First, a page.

One of the things you can do to take care of yourself is to accumulate positive emotions. When you accumulate positive emotions, you can improve your resilience to experiencing negative emotions. How can you do this? Try doing one enjoyable activity a day that aligns with your values. Maybe you value your leisure time – what is that one hobby you put off doing because you have so much school work? It could be as simple as taking time to listen to your favorite artist. Maybe you value learning but even though you’re in college, this doesn’t feel satisfied. Take time to research or read about an area that interests you. Maybe you want to make more time for the relationships in your life or you want to eat healthier.

Regardless of what you value, taking the time (daily, if not at least weekly!) to prioritize your values can set you up for living the life you want and for accumulating positive emotions. This also allows you to have positive memories, activities, or people to fall back on when something negative happens. Lastly, try to be mindful when doing something positive – don’t ruin the experience with worrying about what you “should” be doing!

Understanding Emotions

Emotions are always present. Even when you feel bored, or neutral, you are feeling. Emotions can range from positive (such as love and happiness) to negative (such as shame, anger, and jealousy). Emotions are complex and you can often feel a mix of them at the same time. Emotions are also automatic. Sometimes it can feel like emotions are bad or unhelpful in distressing or stressful situations, but they serve a function – they can inform your behavior, help you to communicate to others, and help you to communicate to yourself.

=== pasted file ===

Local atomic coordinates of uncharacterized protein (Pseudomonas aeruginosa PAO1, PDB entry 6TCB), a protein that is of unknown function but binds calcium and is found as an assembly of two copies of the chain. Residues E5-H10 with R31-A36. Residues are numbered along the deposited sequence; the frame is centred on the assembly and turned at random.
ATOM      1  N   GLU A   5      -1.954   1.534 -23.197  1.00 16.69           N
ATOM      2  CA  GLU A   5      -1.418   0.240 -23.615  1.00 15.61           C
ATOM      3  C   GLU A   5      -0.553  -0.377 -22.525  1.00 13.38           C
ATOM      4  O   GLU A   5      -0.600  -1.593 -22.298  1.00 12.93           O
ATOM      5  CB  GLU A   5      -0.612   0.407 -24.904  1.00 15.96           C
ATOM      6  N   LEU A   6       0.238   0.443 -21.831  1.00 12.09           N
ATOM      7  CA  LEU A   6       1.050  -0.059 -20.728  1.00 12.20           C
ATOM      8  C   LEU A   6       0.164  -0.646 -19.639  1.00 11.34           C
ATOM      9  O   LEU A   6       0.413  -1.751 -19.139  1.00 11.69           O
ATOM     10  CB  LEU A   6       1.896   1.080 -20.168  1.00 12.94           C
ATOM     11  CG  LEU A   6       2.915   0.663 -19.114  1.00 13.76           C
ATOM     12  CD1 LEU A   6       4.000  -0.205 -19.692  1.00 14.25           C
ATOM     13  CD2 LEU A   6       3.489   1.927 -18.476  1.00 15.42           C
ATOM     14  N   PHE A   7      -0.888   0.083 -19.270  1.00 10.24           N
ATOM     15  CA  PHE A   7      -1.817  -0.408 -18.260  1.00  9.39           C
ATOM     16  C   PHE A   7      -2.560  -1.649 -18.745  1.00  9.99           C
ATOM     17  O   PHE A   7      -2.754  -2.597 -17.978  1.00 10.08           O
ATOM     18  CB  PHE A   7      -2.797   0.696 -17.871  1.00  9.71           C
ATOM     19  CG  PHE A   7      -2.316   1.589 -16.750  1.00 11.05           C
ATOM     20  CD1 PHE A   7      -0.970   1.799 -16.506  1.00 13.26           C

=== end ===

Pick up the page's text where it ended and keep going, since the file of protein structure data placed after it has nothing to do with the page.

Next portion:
How can knowing about emotions be helpful? When we can identify and name our emotions, we can take a step back to observe and describe them, which can help us change the behavior that comes after feeling the emotion. At the same time, it’s important to identify with why you’re feeling the emotion. While it’s not possible to directly change the emotion, it is possible to change how you respond to the emotion you’re feeling.

Pretend you took an exam and you didn’t score as well as you thought you would. You might feel a range of emotions, from sadness, to anger, to envy of other students who did well. Taking a moment to step back and identify the emotion may prevent your next action, which may not be helpful. If feeling sad, you might go eat that pint of ice cream in your freezer. Anger, you might have written your professor a rude email, or envy – maybe you would have lashed out at a friend who scored better than you. The next step, identifying with the emotion, whether it’s sadness, anger, or envy, can inform you that you really cared about doing well on that exam or maybe that you value your education and performance.

Regardless of the situation, when we understand emotions, we understand ourselves better and we can choose better, more positive actions afterwards. You can use your emotions, even the negative ones, to learn about yourself and what you value!

Faculty Spotlight: Stress